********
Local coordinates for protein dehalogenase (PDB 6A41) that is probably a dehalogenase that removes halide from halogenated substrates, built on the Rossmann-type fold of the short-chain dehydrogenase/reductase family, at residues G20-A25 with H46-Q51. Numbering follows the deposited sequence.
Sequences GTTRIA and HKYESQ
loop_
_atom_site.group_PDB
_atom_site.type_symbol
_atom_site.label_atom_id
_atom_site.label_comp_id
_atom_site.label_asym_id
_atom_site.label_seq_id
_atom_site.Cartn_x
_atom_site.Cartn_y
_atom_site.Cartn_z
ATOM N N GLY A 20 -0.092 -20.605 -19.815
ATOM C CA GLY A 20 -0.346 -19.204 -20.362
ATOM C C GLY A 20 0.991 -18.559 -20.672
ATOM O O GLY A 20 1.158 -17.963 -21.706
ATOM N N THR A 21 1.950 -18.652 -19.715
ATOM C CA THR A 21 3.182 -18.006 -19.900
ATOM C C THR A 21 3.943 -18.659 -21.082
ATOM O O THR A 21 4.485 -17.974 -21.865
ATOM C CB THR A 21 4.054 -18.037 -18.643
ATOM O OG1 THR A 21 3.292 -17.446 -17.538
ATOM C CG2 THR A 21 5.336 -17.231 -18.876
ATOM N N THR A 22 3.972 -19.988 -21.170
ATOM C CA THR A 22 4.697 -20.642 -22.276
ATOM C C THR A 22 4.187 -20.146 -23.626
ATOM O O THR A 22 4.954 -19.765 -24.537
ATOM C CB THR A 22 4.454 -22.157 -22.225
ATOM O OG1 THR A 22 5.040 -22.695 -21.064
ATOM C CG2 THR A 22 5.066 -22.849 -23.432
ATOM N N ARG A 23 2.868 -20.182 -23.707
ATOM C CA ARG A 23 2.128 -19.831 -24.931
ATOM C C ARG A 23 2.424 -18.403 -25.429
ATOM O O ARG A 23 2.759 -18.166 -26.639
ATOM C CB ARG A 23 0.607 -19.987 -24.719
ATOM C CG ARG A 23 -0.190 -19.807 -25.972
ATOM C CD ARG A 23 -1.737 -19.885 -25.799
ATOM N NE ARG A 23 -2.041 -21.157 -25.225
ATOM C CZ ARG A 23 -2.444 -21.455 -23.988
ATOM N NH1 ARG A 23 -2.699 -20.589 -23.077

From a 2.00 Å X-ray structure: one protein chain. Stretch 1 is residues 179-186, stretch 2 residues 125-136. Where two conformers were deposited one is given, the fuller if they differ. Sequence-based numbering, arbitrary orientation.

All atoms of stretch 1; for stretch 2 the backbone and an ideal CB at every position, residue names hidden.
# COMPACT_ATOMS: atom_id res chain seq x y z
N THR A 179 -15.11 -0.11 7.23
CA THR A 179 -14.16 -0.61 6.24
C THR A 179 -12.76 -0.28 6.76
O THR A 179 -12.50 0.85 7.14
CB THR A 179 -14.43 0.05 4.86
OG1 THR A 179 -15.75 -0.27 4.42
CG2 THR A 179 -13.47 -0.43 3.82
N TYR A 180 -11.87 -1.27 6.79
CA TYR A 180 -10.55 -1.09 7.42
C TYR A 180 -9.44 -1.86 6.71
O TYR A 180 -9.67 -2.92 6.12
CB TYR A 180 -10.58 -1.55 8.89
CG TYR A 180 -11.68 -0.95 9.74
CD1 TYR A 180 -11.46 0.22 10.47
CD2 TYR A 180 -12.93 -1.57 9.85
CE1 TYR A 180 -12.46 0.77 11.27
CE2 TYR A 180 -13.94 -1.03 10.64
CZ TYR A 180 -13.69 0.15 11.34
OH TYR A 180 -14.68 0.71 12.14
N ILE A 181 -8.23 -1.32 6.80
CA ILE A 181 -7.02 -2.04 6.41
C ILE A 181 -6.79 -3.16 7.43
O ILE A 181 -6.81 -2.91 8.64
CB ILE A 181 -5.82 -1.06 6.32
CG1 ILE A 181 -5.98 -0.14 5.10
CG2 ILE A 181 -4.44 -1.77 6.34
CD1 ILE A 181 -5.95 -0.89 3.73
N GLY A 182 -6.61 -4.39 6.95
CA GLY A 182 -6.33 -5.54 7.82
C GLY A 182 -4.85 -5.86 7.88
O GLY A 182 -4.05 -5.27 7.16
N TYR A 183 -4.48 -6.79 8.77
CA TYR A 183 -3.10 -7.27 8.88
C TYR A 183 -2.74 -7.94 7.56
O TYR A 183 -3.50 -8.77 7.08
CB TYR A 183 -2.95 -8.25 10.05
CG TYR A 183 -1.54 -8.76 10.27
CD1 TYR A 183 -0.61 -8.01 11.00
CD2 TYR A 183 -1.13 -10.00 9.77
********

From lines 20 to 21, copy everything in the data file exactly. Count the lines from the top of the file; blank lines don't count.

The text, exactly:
ATOM O O THR A 21 4.485 -17.974 -21.865
ATOM C CB THR A 21 4.054 -18.037 -18.643